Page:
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How One Mom Rejuvenated the School Library

Pam Lally brought her school's outdated library back to life.

Pam Lally
Pam Lally

By GreatSchools Staff

Pam Lally

Pam is the mom of two children. Her son, Ethan, was in fourth grade at East Gloucester Elementary School in Gloucester, Massachusetts, when she got involved with the library. Pam is active in the Parent Teacher Organization (PTO) at the elementary school and formerly worked as an executive administrator for the CEO of a software company.

The Problem:

Four years ago East Gloucester Elementary School had a well-used library with a full-time library aide. The Gloucester School District,

however, faced severe budget cuts over the past several years, and had to make many cuts to programs and staff. The school lost its library aide and the library began a downhill slide. East Gloucester was lucky to have a retired man who volunteered in the library and kept it functioning so students could check out books, but many things didn't get done. Keeping everything in order was too much for a part-time volunteer. The library got very dirty and became a dumping ground for things teachers no longer needed in their classrooms. The book collection was outdated, and the card system was old and hard to manage.

Making a Change:

The East Gloucester PTO held its meetings in the library, which was in the center of the small school, and members often commented on how run-down and dirty it was getting. When the PTO raised several thousand dollars from a successful holiday fair fundraiser, Pam, who was co-president of the PTO, suggested that they spend the money on library improvements. The PTO agreed that the library was a priority and they got started. Pam's co-president, Juliana Hood, took over most of the PTO duties so Pam could focus on the library.

Pam and the other parents who helped took on two main projects: a physical rehab of the library and installing a bar-code system for keeping track of books. The physical rehab took the whole summer. Pam wanted to make the library look inviting and fun, but they did not have a huge budget. Pam herself painted the library, ordered carpeting for a rug area, moved the picture books to lower shelves so they would be accessible to kids, and ordered a new, space-saving table for the computer. She spray-painted the desk and file cabinet bright blue to liven up the room.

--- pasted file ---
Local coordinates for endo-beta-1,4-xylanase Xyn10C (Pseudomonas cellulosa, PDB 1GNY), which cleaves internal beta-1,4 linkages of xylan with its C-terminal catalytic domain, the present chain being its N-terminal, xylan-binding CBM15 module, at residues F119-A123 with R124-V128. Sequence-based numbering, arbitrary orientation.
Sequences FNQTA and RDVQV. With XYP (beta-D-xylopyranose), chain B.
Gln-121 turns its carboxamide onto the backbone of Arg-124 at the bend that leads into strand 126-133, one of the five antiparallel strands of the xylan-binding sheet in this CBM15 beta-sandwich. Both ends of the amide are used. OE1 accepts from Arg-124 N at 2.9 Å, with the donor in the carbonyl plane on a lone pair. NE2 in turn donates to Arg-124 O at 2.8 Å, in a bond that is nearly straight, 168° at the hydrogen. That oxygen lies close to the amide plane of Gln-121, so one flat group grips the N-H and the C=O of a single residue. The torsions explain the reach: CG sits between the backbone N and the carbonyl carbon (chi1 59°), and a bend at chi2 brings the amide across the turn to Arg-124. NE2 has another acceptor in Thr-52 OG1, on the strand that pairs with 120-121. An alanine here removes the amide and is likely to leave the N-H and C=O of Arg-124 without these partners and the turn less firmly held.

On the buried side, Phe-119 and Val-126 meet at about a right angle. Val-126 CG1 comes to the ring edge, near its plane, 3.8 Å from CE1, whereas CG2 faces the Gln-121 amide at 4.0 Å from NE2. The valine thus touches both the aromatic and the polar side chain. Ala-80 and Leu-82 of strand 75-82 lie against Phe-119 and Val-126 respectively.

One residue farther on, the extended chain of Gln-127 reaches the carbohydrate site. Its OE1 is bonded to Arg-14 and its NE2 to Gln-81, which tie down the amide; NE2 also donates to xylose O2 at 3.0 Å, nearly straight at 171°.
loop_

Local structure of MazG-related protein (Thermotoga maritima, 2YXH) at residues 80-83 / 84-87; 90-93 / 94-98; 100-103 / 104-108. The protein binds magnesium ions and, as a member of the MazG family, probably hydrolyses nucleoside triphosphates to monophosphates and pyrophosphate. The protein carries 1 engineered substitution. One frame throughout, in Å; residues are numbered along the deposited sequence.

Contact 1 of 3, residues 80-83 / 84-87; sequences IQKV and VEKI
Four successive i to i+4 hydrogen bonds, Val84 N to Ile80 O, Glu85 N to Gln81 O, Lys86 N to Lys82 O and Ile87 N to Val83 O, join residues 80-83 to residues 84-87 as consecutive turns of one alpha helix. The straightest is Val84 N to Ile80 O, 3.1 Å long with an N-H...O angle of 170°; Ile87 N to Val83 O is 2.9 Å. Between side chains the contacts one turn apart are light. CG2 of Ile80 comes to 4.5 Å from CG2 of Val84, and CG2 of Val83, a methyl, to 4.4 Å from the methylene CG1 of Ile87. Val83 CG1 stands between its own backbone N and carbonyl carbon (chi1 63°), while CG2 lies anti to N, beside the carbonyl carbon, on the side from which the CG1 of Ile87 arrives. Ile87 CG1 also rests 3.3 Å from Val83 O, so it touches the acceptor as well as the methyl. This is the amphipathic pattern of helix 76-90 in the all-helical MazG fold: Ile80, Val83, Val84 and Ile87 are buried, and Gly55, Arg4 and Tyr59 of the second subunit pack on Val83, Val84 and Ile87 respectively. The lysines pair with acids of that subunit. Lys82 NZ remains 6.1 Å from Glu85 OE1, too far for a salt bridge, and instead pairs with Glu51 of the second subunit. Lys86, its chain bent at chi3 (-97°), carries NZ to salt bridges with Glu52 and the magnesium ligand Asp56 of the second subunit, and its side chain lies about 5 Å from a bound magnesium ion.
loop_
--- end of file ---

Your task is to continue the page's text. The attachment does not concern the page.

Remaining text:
Teachers voted on their favorite quotes about reading and the winning quote was painted on the wall. It said, "Books are like a garden carried in your pocket." Two students from the National Honor Society painted a garden on the wall.

Four or five other parents and a local retired librarian spent the summer going through the book collection. They weeded out very outdated books and then donated them to Hands Across the Water to be sent to villages in Africa. They ordered new copies of worn-out favorites and ordered some new books. Old books were cleaned, mended and covered.

Pam also researched bar-code systems to automate the library. Many cost $20,000 or more, which was far beyond the PTO budget. Eventually they found the CASPR library system, which was far less expensive and had a modest yearly fee for storing files. Getting all the books bar coded was a big project, but with help from several parents, it is finally now complete. All of the physical upgrades, the new books and the bar-code system were completed for between $7,000 and $8,000 total.

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